WASHINGTON At a time of heightened tensions and sensitivities, it is easy to overlook the thousands of women and men in the Muslim and Arab world who are struggling daily in very unfavorable circumstances to foster democratic processes and instill a sense of citizenship in their societies.
These brave civil society activists and reformers are engaged in grass-roots initiatives such as raising awareness of human rights among Algerian youth, providing legal aid and voter education to poor Pakistani women and mobilizing rural villagers in Iran as actors in their own development.
From Indonesia to Morocco, similar initiatives abound, ranging from promoting civic education to supporting the rule of law, freedom of expression, good governance and participation.
Where the Muslim and Arab worlds are concerned, successive U.S. administrations have given precedence to short-term interests rather than long-term stability - a strategy that has proven illusory. They have neglected the reformers and activists with whom they share the same values, freedom and democracy - professed U.S. foreign policy goals.
In fact, many have been skeptical about the prospects for democracy in those regions, mistakenly equating democracy with unequivocal support for the United States and its policies. But sharing the same values need not necessarily translate into blind support for all U.S. policies in that part of the world.
As Muslims and as democrats, these activists and reformers are committed to resolving such differences of opinion through dialogue, peaceful means and mutual respect. More important, they are uncompromising in their opposition to the kind of terrorism that has just been witnessed.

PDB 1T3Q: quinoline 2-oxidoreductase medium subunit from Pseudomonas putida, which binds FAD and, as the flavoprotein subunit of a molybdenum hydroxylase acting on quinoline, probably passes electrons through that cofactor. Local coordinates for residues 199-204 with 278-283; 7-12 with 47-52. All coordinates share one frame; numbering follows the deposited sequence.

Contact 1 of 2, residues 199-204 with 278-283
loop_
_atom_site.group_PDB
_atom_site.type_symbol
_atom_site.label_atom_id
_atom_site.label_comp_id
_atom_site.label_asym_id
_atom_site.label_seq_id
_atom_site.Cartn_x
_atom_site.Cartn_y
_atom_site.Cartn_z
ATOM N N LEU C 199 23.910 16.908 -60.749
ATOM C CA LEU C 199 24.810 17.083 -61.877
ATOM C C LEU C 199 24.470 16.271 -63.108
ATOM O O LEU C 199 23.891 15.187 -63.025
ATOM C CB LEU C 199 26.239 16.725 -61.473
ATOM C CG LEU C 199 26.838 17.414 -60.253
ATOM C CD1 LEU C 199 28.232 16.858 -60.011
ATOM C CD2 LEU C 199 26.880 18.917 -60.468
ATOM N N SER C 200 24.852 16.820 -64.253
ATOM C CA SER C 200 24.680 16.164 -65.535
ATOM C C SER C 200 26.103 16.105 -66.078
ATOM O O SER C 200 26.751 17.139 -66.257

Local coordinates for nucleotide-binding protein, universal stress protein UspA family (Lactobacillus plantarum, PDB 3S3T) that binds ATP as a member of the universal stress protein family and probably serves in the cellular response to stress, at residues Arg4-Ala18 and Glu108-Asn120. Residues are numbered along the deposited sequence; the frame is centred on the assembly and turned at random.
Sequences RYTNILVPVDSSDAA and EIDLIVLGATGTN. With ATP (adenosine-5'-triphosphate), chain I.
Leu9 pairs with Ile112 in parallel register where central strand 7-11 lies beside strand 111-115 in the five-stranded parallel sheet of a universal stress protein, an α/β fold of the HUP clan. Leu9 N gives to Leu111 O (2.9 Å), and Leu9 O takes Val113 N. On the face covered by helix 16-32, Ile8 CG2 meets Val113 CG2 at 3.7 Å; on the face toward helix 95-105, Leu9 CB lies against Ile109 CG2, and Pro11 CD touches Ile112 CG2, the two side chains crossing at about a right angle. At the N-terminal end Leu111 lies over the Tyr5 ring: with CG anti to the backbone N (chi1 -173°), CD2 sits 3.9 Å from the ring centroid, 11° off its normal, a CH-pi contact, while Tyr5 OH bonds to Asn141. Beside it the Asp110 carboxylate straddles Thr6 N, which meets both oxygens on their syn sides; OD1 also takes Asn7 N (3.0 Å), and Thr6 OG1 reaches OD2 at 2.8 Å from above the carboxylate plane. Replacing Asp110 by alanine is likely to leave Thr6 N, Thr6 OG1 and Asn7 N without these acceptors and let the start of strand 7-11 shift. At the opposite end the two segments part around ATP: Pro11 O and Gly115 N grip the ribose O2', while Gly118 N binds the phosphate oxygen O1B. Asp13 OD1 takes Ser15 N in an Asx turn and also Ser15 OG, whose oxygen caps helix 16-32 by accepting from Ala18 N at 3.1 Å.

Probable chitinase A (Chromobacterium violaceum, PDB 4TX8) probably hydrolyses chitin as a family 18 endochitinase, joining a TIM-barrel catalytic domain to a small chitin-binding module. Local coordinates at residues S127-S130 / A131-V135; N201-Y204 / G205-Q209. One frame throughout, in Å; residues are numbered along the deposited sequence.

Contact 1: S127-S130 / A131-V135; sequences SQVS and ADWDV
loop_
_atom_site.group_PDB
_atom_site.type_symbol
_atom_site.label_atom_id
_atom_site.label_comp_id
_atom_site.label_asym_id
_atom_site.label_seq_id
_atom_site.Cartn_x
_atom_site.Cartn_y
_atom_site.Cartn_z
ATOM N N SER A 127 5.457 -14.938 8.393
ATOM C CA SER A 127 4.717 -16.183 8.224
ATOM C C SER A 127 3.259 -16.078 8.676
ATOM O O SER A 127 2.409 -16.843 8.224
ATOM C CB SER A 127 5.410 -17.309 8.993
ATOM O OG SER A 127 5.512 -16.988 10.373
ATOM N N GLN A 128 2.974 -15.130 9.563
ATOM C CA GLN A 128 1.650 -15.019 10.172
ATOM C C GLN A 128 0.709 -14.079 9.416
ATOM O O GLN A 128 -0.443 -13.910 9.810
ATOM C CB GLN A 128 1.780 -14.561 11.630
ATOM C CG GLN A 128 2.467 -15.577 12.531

In trying to build and maintain alliances in the Muslim and Arab worlds, it is important not to provoke a crackdown on those very people who are forces for positive and peaceful change. Often branded as "opposition," these reformers and democrats could well become victims in the fight against terrorism.
Encouraging a more open environment and fostering the growth of more outlets of expression, including freer media, would serve the interests of all democrats.
Moreover, it would create healthy competition reflecting different viewpoints, and prevent a monopoly on "the truth."
With more democracy in those regions and a stronger voice for advocates of democracy, popular frustrations are less likely to be misdirected, and the resort to violence and terror reduced, particularly among an increasingly disaffected and vulnerable young population.
Regardless of where world democracies see their immediate interest, democratically minded people in the Muslim and Arab worlds should not be overlooked. Engaging them in a dialogue, listening to their views and addressing their concerns would enrich policy options and demonstrate a commitment to the democratic development of these societies. In a hostile environment and amid well-funded radical elements, these democrats and reformers constitute the only hope for positive internal change and a peaceful future.
Their commitment to democracy and freedom will not waver, with or without the support of world democracies. Without support their road will be more arduous and their lives endangered, but the commitment to democracy and freedom remains the only beacon against darkness, fear and the vicious circle of oppression and terror.
The writers have worked in the past through the National Endowment for Democracy with democracy advocates in the Muslim and Arab worlds. They contributed this comment to The Washington Post.